The problem, as with much that is not working in our country, is down to politics and political systems. It is not necessarily the architects who are at fault. They are working to a brief, which is, again, 100 percent commercially driven, and leaves no room for innovation or even decent design approaches. The sad thing, not yet realized by some developers, is that, in the same way "sustainability" has moved away from "tree-hugging" to mainstream and even financially lucrative in many businesses over the last decade or two, such an embrace in innovation and quality in modestly-tall buildings would bring its own financial reward, and attract occupiers or residents (and likely from a much wider field) who value those qualities. 

But how can that happen in a village that doesn't even have a proper committee to judge the quality of proposed architecture? Even tribal villages in the middle of Africa have a group of elders who rule on whether the latest built addition to the community is valid or not! 

How can it happen in a village where the only real architectural body is a "Historic Preservation Commission," whose remit is so narrow as to be self-canceling? ("Preserve at all costs," unless your house was built after the middle of last century, in which case you're not at all important!) 

How can that happen in an environment where Oak Park seems too eager with its begging bowl, grateful to accept any development proposal that "luckily" comes our way, on the basis that it will increase taxes/revenue? The view needs to be much more long-term than this for if we continue on this path, those who really have a choice will not want to live here in another 20 years, for what makes us special will have become impaired — or very likely lost.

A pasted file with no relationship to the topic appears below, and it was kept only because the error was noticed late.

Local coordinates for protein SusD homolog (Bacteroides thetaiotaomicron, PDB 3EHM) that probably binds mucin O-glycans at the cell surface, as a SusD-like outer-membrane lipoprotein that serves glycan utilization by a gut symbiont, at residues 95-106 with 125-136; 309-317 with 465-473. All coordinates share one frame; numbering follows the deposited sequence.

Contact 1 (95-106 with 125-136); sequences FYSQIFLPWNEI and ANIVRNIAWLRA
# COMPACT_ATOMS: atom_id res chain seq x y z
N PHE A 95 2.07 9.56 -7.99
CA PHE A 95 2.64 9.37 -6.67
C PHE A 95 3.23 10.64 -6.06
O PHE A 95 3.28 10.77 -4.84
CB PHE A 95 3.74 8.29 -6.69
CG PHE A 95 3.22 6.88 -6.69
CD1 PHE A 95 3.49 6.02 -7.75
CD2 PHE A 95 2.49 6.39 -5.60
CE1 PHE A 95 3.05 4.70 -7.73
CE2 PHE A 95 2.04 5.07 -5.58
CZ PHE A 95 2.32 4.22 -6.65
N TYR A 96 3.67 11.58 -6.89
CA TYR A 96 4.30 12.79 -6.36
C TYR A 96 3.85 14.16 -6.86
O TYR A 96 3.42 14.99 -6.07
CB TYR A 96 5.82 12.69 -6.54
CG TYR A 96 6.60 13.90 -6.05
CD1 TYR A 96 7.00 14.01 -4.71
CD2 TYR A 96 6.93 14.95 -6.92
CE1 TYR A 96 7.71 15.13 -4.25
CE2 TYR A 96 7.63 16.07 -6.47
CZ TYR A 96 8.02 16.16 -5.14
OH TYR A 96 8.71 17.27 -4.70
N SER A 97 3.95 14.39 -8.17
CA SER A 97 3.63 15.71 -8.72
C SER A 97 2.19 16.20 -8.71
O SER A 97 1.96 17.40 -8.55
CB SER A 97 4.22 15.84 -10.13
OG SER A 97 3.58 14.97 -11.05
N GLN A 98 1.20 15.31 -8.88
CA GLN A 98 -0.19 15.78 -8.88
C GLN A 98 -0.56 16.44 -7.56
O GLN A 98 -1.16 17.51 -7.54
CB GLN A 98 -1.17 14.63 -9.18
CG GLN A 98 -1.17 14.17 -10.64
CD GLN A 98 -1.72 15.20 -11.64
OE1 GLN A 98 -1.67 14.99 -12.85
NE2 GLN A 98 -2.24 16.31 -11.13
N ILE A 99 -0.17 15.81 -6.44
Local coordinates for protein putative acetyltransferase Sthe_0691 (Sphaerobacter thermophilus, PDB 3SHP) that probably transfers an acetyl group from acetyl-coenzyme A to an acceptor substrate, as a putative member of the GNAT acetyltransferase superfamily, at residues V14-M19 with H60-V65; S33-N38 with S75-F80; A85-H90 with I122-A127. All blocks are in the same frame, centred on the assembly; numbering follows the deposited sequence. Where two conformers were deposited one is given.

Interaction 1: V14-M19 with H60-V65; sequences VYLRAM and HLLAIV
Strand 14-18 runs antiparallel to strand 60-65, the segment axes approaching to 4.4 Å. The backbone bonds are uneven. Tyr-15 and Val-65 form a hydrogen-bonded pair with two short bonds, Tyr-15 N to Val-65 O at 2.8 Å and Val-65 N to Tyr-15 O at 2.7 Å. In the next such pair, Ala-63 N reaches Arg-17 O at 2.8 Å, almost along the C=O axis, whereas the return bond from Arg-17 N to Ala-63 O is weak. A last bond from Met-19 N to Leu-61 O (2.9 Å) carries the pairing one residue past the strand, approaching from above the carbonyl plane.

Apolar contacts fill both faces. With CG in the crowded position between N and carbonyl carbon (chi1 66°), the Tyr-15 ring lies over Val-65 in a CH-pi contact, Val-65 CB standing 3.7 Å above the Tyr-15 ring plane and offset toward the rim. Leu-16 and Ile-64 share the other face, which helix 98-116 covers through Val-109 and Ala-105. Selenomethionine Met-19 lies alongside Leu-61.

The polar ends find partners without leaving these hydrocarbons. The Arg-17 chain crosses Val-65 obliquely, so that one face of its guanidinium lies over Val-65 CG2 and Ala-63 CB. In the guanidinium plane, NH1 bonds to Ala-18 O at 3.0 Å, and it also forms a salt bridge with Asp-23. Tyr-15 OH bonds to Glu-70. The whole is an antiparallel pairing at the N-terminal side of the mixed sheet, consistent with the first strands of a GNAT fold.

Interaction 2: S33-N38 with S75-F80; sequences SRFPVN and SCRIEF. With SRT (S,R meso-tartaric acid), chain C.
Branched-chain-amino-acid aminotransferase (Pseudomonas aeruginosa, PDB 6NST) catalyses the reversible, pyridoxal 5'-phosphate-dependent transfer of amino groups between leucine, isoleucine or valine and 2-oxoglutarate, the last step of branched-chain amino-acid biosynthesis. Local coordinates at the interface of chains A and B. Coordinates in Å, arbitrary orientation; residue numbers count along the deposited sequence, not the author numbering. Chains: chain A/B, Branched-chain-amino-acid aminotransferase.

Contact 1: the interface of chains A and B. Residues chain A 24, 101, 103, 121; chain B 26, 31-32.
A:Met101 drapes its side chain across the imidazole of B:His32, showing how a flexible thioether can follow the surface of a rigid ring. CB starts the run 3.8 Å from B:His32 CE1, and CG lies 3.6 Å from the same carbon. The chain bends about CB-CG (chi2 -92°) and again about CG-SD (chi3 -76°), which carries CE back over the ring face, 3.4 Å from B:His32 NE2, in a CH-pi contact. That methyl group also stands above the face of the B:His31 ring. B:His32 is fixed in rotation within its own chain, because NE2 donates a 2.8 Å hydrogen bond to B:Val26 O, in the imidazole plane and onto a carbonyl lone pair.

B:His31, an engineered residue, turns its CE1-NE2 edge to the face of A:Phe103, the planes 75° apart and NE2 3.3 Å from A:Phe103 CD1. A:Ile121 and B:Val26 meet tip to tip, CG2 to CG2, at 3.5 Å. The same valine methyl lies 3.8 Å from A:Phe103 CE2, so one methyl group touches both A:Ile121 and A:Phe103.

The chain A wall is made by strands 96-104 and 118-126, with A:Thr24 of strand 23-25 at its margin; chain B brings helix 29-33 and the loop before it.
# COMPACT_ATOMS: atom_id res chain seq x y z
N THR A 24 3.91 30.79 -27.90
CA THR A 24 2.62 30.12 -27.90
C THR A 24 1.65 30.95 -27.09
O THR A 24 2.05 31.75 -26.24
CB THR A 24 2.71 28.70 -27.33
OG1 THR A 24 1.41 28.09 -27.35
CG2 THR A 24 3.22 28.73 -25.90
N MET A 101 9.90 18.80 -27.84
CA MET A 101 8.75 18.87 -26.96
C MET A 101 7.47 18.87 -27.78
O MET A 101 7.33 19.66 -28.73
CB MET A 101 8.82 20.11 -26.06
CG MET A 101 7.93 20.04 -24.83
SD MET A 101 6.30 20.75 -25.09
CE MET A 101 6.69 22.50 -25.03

Oh, Oak Park, we can, and should, do much better. It is not the 18 stories that is the real issue here. It is what is being done in those 18 stories, including the all-important environment around the ground level. Every day in my job with the Council on Tall Buildings I see "tall" projects that are so innovative around the world, they make your jaw drop — buildings that work in creative ways to engage, not destroy, the setting in which they exist; buildings focused around communal spaces in the sky, not only for inhabitants but for the public at large; buildings that maximize the great opportunities for harnessing energy at height; buildings that incorporate greenery within their facades and roofs to deliver multiple benefits to the environment as well as the building inhabitants; buildings that move away from all-glass facades to give greater, more appropriate, creative opportunities for expression; buildings that innovate and address the real issues of sustainability and community within their physical constructs. Buildings, in short, that are so far removed from the commercial containers being proposed here, it is deeply depressing. 

I really hope we can foster a discussion about what these buildings — and Oak Park — could become, rather than degenerate into a discussion focused purely on height vs. economics. There are many taller objects of inspiration and beauty around the world, directly related to their setting, that would allow Oak Park to both keep what is special, but regain its lost reputation as leading the way architecturally.

I stand ready to talk to the village board, or any other group for that matter, to visually illustrate some of the examples I mention above — and perhaps to even directly help attract the type of developers we need to deliver this vision here. 

Antony Wood RIBA, PhD, is executive director of the Council on Tall Buildings and Urban Habitat in the Loop; studio associate professor, Illinois Institute of Technology; visiting professor of Tall Buildings, Tongji University, Shanghai; and an Oak Park resident.